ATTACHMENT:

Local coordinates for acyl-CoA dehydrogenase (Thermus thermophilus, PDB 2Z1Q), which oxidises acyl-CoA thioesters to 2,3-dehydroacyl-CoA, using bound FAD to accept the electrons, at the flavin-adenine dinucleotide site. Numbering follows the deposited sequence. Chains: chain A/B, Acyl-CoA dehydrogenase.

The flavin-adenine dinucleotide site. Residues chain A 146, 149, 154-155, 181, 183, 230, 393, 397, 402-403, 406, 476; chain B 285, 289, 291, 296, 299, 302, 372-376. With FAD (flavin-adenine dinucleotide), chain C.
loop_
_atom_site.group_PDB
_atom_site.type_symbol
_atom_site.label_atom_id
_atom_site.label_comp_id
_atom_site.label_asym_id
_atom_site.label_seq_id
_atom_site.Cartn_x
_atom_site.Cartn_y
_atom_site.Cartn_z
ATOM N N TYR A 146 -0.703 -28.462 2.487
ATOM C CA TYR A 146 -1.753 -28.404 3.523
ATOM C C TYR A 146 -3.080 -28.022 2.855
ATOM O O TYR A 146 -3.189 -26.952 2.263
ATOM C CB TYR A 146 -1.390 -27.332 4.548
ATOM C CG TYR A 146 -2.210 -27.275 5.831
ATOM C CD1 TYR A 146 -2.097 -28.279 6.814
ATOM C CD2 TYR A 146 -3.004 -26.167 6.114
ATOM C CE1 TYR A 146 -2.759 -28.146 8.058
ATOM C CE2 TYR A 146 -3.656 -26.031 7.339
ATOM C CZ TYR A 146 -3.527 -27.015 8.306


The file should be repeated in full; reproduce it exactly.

Local coordinates for acyl-CoA dehydrogenase (Thermus thermophilus, PDB 2Z1Q), which oxidises acyl-CoA thioesters to 2,3-dehydroacyl-CoA, using bound FAD to accept the electrons, at the flavin-adenine dinucleotide site. Numbering follows the deposited sequence. Chains: chain A/B, Acyl-CoA dehydrogenase.

The flavin-adenine dinucleotide site. Residues chain A 146, 149, 154-155, 181, 183, 230, 393, 397, 402-403, 406, 476; chain B 285, 289, 291, 296, 299, 302, 372-376. With FAD (flavin-adenine dinucleotide), chain C.
loop_
_atom_site.group_PDB
_atom_site.type_symbol
_atom_site.label_atom_id
_atom_site.label_comp_id
_atom_site.label_asym_id
_atom_site.label_seq_id
_atom_site.Cartn_x
_atom_site.Cartn_y
_atom_site.Cartn_z
ATOM N N TYR A 146 -0.703 -28.462 2.487
ATOM C CA TYR A 146 -1.753 -28.404 3.523
ATOM C C TYR A 146 -3.080 -28.022 2.855
ATOM O O TYR A 146 -3.189 -26.952 2.263
ATOM C CB TYR A 146 -1.390 -27.332 4.548
ATOM C CG TYR A 146 -2.210 -27.275 5.831
ATOM C CD1 TYR A 146 -2.097 -28.279 6.814
ATOM C CD2 TYR A 146 -3.004 -26.167 6.114
ATOM C CE1 TYR A 146 -2.759 -28.146 8.058
ATOM C CE2 TYR A 146 -3.656 -26.031 7.339
ATOM C CZ TYR A 146 -3.527 -27.015 8.306